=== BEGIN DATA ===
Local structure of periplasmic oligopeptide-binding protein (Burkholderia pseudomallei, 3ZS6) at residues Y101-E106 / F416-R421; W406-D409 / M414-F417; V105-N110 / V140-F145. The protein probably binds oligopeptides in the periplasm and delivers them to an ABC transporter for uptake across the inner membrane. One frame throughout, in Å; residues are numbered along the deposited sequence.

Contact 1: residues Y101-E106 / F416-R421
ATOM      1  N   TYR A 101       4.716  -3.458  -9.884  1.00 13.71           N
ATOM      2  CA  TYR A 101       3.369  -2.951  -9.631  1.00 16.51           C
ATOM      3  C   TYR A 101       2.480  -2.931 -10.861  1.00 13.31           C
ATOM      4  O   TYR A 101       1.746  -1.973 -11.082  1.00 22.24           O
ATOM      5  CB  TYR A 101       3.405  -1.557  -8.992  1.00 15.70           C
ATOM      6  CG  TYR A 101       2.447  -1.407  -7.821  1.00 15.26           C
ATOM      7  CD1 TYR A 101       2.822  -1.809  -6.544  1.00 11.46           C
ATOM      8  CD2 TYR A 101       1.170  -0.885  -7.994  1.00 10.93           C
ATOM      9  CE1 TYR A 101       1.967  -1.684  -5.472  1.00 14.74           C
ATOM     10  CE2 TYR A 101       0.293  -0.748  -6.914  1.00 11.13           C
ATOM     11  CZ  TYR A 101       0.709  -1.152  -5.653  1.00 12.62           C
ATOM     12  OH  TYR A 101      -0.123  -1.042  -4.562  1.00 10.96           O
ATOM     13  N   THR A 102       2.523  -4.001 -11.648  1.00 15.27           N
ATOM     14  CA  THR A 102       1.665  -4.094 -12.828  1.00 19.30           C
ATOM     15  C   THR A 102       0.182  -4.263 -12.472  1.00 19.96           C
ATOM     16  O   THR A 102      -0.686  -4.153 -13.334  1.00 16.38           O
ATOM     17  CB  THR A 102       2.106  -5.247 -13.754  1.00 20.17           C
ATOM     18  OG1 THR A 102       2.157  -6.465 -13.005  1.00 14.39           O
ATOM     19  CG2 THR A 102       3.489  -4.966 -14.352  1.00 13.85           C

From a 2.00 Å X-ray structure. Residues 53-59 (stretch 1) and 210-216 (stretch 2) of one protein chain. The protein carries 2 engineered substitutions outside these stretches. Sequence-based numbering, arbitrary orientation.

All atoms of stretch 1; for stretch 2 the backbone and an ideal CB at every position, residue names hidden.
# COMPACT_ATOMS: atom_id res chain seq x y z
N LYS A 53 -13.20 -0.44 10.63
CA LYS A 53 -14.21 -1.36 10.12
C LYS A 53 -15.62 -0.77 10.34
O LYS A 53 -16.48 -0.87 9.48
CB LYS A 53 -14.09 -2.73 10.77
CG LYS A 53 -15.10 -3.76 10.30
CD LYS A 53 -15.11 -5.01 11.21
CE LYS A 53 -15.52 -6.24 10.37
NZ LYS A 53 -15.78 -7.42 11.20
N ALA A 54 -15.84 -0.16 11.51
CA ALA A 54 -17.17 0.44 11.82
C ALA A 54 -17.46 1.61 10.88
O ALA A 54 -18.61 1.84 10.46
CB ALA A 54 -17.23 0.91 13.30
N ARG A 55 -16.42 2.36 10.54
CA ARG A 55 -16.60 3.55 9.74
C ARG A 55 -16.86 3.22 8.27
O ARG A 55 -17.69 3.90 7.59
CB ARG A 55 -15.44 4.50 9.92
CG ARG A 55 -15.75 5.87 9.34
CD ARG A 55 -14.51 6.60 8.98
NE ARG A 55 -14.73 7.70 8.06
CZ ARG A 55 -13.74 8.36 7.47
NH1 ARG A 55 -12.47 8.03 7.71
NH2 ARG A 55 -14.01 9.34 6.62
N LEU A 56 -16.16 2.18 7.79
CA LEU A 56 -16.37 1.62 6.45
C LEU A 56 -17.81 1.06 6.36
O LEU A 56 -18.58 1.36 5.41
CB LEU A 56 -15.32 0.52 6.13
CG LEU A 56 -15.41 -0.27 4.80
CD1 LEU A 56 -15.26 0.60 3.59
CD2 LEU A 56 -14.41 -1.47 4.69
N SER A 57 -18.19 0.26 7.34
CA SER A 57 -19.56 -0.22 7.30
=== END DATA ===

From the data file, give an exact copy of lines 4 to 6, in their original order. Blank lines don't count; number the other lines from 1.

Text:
ATOM      2  CA  TYR A 101       3.369  -2.951  -9.631  1.00 16.51           C
ATOM      3  C   TYR A 101       2.480  -2.931 -10.861  1.00 13.31           C
ATOM      4  O   TYR A 101       1.746  -1.973 -11.082  1.00 22.24           O